Amphipolis (Greek: Ἀμφίπολις: Amphípolis) is a municipality in the Serres regional unit of Greece. The seat of the municipality is Rodolivos.In ancient times, it was a city in the region once inhabited by the Edoni people in the present-day region of Central Macedonia. It was built on a raised plateau overlooking the east bank of the river Strymon where it emerged from Lake Cercinitis, about 3 m. from the Aegean Sea.
Archaeology has uncovered remains at the site dating to approximately 3000 BC. Due to the strategic location of the site it was fortified from very early. In the 8th and 7th century BC the site of Amphipolis was ruled by Illyrian tribes. Xerxes I of Persia passed during his invasion of Greece of 480 BC and buried alive nine young men and nine maidens as a sacrifice to the river god. Near the later site of Amphipolis Alexander I of Macedon defeated the remains of Xerxes’ army in 479 BC.
Throughout the 5th century BC, Athens sought to consolidate its control over Thrace, which was strategically important because of its primary materials (the gold and silver of the Pangaion hills and the dense forests essential for naval construction), and the sea routes vital for Athens’ supply of grain from Scythia. After a first unsuccessful attempt at colonisation in 497 BC by the Milesian TyrantHistiaeus, the Athenians founded a first colony at Ennea-Hodoi (‘Nine Ways’) in 465, but these first ten thousand colonists were massacred by the Thracians. A second attempt took place in 437 BC on the same site under the guidance of Hagnon, son of Nicias.
Map of Amphipolis.
The new settlement took the name of Amphipolis (literally, “around the city”), a name which is the subject of much debates about lexicography. Thucydides claims the name comes from the fact that the Strymon flows “around the city” on two sides; however a note in the Suda (also given in the lexicon ofPhotius) offers a different explanation apparently given by Marsyas, son of Periander: that a large proportion of the population lived “around the city”. However, a more probable explanation is the one given by Julius Pollux: that the name indicates the vicinity of an isthmus. Furthermore, theEtymologicum Genuinum gives the following definition: a city of the Athenians or of Thrace, which was once called Nine Routes, (so named) because it is encircled and surrounded by the Strymon river. This description corresponds to the actual site of the city (see adjacent map), and to the description of Thucydides.
Amphipolis subsequently became the main power base of the Athenians in Thrace and, consequently, a target of choice for their Spartanadversaries. The Athenian population remained very much in the minority within the city. A rescue expedition led by the Athenian strategos (general, and later historian) Thucydides had to settle for securing Eion and could not retake Amphipolis, a failure for which Thucydides was sentenced to exile. A new Athenian force under the command of Cleon failed once more in 422 BC during a battle at which both Cleon andBrasidas lost their lives. Brasidas survived long enough to hear of the defeat of the Athenians and was buried at Amphipolis with impressive pomp. From then on he was regarded as the founder of the city and honoured with yearly games and sacrifices. The city itself kept its independence until the reign of the king Philip II despite several other Athenian attacks, notably because of the government of Callistratus of Aphidnae.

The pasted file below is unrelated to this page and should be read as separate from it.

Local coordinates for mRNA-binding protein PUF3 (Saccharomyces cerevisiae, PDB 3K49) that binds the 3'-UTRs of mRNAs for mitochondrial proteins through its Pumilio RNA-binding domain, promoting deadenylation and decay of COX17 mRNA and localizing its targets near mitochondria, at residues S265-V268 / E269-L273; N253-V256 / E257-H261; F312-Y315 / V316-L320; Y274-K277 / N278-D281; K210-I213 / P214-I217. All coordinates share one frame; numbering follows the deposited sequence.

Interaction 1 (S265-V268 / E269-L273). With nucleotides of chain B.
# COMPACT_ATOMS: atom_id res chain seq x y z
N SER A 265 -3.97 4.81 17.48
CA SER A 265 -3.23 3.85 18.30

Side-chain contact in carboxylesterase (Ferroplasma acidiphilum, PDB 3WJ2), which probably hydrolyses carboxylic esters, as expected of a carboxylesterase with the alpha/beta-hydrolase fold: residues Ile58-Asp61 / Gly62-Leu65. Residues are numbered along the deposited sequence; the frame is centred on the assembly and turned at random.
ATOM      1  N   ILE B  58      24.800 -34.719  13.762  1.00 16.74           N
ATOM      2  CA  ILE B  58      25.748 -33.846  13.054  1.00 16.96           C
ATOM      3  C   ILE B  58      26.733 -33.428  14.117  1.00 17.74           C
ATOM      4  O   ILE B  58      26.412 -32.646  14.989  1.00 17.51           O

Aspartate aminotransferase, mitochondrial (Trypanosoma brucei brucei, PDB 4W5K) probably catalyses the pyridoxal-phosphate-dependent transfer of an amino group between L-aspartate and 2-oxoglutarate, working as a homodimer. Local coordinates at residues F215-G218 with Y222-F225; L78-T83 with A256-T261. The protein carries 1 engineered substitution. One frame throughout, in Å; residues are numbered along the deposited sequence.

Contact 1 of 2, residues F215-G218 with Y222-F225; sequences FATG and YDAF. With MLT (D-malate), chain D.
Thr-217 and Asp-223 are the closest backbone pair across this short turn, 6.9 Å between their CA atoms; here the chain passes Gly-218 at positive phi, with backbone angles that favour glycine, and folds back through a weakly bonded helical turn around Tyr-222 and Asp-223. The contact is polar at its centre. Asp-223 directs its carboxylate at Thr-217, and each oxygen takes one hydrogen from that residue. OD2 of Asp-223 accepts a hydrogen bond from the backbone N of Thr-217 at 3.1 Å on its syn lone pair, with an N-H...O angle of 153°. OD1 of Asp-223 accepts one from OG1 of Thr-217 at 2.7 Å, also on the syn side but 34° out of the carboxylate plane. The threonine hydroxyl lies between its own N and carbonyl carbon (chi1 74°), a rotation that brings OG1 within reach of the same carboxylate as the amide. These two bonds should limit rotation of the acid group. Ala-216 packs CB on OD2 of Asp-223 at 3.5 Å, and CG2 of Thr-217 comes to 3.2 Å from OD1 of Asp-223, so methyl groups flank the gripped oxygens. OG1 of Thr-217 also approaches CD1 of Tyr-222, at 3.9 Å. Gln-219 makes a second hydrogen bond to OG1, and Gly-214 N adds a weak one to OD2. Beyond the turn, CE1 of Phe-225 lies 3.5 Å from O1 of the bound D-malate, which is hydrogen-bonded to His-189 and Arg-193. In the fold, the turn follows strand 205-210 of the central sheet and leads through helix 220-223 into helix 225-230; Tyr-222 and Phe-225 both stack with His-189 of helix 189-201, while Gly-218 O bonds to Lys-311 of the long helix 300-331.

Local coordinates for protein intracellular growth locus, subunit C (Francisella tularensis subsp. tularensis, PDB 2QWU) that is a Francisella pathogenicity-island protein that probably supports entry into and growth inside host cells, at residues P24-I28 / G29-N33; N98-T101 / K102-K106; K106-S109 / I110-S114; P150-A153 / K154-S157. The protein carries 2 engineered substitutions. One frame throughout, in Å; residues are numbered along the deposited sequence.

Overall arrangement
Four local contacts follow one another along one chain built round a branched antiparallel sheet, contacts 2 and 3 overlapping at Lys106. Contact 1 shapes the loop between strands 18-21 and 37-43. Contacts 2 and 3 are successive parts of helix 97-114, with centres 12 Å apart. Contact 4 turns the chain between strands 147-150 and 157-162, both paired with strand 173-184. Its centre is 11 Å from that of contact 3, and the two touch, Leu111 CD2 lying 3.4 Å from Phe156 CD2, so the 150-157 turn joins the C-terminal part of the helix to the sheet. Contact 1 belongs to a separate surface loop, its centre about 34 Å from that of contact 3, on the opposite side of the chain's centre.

Conquest by the Romans
Fortifications and bridge of Amphipolis.
In 357 BC, Philip removed the block which Amphipolis presented on the road to Macedonian control over Thrace by conquering the town, which Athens had tried in vain to recover during the previous years. According the historian Theopompus, this conquest came to be the object of a secret accord between Athens and Philip II, who would return the city in exchange for the fortified town of Pydna, but the Macedonian king betrayed the accord, refusing to cede Amphipolis and laying siege to Pydna.
After the conquest by Philip II, the city was not immediately incorporated into the kingdom, and for some time preserved its institutions and a certain degree of autonomy. The border of Macedonia was not moved further east; however, Philip sent a number of Macedonian governors to Amphipolis, and in many respects the city was effectively ‘Macedonianized’. Nomenclature, the calendar and the currency (the gold stater, installed by Philip to capitalise on the gold reserves of the Pangaion hills, replaced the Amphipolitan drachma) were all replaced by Macedonian equivalents. In the reign of Alexander, Amphipolis was an important naval base, and the birthplace of three of the most famous Macedonian Admirals: Nearchus, Androsthenes andLaomedon whose burial place is most likely marked by the famous lion of Amphipolis.